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Papers of the Week

Papers: 1 Jun 2024 - 7 Jun 2024


Front Pain Res (Lausanne)



Mechanisms of complex regional pain syndrome.


Devarajan J, Mena S, Cheng J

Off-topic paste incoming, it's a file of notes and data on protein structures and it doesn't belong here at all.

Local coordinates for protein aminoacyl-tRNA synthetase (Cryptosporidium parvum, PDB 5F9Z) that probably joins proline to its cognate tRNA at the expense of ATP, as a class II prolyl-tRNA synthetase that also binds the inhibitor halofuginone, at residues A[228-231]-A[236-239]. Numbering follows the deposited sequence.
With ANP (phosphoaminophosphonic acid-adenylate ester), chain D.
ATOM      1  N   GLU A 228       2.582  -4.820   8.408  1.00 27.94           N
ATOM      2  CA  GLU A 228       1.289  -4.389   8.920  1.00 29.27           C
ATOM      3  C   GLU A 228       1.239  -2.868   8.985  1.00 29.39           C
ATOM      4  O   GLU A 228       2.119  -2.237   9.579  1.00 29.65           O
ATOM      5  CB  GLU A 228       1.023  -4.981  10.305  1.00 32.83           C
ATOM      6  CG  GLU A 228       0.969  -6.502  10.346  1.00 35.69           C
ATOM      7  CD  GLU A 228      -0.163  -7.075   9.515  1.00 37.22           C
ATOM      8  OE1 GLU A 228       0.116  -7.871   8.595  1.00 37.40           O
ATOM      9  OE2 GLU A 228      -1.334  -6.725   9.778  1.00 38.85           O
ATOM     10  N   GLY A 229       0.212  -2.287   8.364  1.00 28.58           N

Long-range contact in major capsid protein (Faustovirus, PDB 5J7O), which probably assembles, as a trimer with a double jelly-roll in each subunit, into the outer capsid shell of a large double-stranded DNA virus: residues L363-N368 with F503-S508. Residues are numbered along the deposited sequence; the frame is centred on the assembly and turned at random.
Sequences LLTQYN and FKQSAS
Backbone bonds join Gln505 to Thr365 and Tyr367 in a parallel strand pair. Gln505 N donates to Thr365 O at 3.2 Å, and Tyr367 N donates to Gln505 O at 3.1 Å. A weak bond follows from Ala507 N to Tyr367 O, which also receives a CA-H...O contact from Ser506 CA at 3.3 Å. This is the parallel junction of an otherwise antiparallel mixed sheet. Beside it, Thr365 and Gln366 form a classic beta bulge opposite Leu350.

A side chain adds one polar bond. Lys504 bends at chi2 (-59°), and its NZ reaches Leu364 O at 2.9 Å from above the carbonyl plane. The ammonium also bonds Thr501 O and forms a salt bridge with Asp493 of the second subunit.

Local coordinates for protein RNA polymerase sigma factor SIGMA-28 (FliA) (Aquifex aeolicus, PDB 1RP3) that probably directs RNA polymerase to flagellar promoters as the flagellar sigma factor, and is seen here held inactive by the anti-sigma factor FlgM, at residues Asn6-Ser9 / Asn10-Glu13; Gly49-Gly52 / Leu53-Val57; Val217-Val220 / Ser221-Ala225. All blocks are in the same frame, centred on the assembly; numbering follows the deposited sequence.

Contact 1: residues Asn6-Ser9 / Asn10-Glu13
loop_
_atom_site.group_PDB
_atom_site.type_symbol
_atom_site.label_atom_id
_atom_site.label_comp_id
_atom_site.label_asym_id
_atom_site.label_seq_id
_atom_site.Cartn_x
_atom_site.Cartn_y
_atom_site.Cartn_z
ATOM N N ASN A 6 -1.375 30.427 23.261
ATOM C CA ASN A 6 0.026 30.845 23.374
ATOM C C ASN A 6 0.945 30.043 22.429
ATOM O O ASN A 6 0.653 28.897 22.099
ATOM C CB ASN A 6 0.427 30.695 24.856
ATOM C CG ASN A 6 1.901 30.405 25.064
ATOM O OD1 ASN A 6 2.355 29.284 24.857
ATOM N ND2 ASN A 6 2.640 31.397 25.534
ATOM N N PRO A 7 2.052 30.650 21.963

Complex Regional Pain Syndrome (CRPS) is a chronic pain disorder characterized by a diverse array of symptoms, including pain that is disproportionate to the initial triggering event, accompanied by autonomic, sensory, motor, and sudomotor disturbances. The primary pathology of both types of CRPS (Type I, also known as reflex sympathetic dystrophy, RSD; Type II, also known as causalgia) is featured by allodynia, edema, changes in skin color and temperature, and dystrophy, predominantly affecting extremities. Recent studies started to unravel the complex pathogenic mechanisms of CRPS, particularly from an autoimmune and neuroimmune interaction perspective. CRPS is now recognized as a systemic disease that stems from a complex interplay of inflammatory, immunologic, neurogenic, genetic, and psychologic factors. The relative contributions of these factors may vary among patients and even within a single patient over time. Key mechanisms underlying clinical manifestations include peripheral and central sensitization, sympathetic dysregulation, and alterations in somatosensory processing. Enhanced understanding of the mechanisms of CRPS is crucial for the development of effective therapeutic interventions. While our mechanistic understanding of CRPS remains incomplete, this article updates recent research advancements and sheds light on the etiology, pathogenesis, and molecular underpinnings of CRPS.